Some Balkan states are no longer letting in supposed "economic migrants." Melita Sunjic, from the Belgrade office of the United Nations High Commissioner for Refugees, tells DW why this is such a grave turn of events.
DW: Ms. Sunjic, could you tell us about the situation? Which countries are allowing refugees in, and where are they turning people away?
Melita Sunjic: Four countries enacted the same regulations almost simultaneously: Macedonia, Serbia, Croatia and Slovenia. Those are as follows: Only those people that, by virtue of their country of origin, are most likely refugees - that means Syrians, Iraqis and Afghanis, are allowed in. All others are turned away.
With what justification?
The justification is political. Slovenia began by announcing that it would only allow people from Syria, Iraq and Afghanistan to pass through its borders, but would no longer admit anyone from other countries. That started a domino effect because no one else along the Balkan route wanted these people, either.
In most cases EU countries send people back to non-EU countries. But with Macedonia, it's exactly the opposite. Here, a non-EU country is deporting people back to the EU country through which they traveled, namely Greece. The claim is that Greece reneged on its obligation and simply waved people through rather than registering them.
For months we at UNHCR have been saying that it's unacceptable that people who were already in the EU, specifically in Greece, and have a legal right to an asylum procedure - not necessarily asylum, but the asylum procedure - cannot get one because, for a number of reasons, Greece is unable to fulfill its legal obligations. And then these asylum seekers are forced to traverse a number of non-EU states in order to reach the EU once again. The situation is untenable. Reception centers, operated as an EU-wide project, must be set up in Greece so that people can be screened there, have their asylum applications reviewed and verified, and then distributed within the EU.
Can an EU country like Croatia deny entry to someone from Eritrea, for example? In Germany, an Eritrean would likely be granted asylum. In other words, would it be a violation of the 1951 Refugee Convention to turn them away?
The convention on refugees states that I can travel within a country if I am seeking protection in that country and intend to apply for asylum there, even if I do not have the appropriate papers.
So the answer is that a country cannot turn that person away?
Correct, it cannot legally turn that person away.
What can be done to stop such practices?
Firstly: All of the countries along the Balkan route are countries that have signed the Geneva convention on refugees and use its asylum system. So we advise people that have been turned away to apply for asylum in the country that they happen to be in at the moment. People have the legal right to an asylum procedure, but not to choose the country that they want to seek asylum in.
Croatian Interior Minister Ranko Ostojic has claimed that the European Commission is behind the move. Can you say anything about that?
We were not involved in the political discussions. We were also surprised by the measures. No one informed us ahead of time; we simply had to react to what the politicians presented us. It has been that way since the beginning of the crisis.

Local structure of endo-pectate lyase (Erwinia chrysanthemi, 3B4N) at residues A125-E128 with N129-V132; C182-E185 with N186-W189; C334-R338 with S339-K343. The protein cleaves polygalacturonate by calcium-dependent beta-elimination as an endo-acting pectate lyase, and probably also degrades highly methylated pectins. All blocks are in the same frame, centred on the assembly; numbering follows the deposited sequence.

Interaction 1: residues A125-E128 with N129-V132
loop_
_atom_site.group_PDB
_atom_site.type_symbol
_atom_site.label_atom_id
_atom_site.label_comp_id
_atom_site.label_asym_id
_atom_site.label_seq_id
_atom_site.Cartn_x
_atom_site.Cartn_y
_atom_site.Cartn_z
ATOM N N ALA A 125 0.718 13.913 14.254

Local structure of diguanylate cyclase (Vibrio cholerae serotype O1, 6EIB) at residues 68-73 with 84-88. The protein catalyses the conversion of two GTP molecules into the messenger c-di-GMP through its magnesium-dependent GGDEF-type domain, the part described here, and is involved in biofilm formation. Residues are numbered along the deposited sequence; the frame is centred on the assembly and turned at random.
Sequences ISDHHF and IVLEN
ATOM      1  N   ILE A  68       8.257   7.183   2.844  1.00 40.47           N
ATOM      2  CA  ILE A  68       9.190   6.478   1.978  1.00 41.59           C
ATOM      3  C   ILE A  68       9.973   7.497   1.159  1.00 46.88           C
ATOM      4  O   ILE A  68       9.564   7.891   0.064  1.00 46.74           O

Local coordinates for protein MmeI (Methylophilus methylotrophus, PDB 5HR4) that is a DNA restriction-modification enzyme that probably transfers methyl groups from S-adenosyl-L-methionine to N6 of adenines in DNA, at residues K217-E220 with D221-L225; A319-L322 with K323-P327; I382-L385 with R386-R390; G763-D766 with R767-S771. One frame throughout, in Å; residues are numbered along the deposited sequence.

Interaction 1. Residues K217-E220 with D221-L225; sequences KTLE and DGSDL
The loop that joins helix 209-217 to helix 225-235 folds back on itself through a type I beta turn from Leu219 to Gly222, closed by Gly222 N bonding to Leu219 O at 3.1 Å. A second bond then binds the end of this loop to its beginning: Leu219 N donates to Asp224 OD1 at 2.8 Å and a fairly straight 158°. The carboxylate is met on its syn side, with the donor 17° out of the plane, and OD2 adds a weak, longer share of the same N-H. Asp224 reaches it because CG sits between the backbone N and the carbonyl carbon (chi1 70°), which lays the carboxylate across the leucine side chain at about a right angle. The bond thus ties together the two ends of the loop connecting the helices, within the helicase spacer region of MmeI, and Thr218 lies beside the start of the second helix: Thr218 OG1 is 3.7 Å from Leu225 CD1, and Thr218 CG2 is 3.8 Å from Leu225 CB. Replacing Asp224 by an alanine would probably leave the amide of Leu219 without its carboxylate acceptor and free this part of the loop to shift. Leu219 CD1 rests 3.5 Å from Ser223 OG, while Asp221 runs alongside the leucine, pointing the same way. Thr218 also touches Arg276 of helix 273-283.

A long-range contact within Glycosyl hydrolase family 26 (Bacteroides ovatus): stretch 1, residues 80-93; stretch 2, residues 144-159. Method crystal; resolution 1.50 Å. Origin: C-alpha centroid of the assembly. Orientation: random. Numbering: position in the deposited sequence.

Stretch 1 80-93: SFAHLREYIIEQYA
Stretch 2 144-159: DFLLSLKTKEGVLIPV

What will happen to those who are turned away?
They have the choice between applying for asylum if they are indeed refugees in search of protection; or, if they are migrants and have no intention of applying for asylum, being treated according to national laws regarding undocumented migrants.
Could you tell us how many people with no chance of receiving asylum are currently stuck, and where?
About 300 are currently in Slovenia, 50 at the southern border, and 250 at the northern border. And there are also about 300 people stuck in Macedonia.
That isn't many, considering several thousand arrive in Germany each day.
That has to do with the fact that some 93 percent of the registered refugees that have arrived, from Serbia for instance, are from the three countries that I mentioned before, and most of those are from Syria. That means that only 7 percent are from other countries.
That means there was really no reason to turn people away, even according to the criteria of the Balkan states themselves, simply because there weren't that many people arriving from countries other than Syria, Iraq and Afghanistan?
Very few. But naturally there is a desire to differentiate between refugees and migrants. But that can only be done if everyone is registered in an orderly fashion and then asylum proceedings are carried out.
What would be your plea to the concerned governments?
We at UNHCR are of the opinion that the EU must first of all come up with a comprehensive European plan. It simply cannot be that individual countries can meddle with the system by implementing national measures. There has to be a unified European effort. And for several months we have been calling for the setting up of reception centers in Greece where people can be admitted, their cases reviewed and then they can be distributed within the EU. Those who are refugees should receive protection. And those who are not deemed to have the right to international protection, because it's determined upon reviewing their application that they are fleeing their country of origin for economic or other reasons, can then be sent back.
Melita Sunjic is a spokesperson for the Belgrade office of the United Nations High Commissioner for Refugees (UNHCR).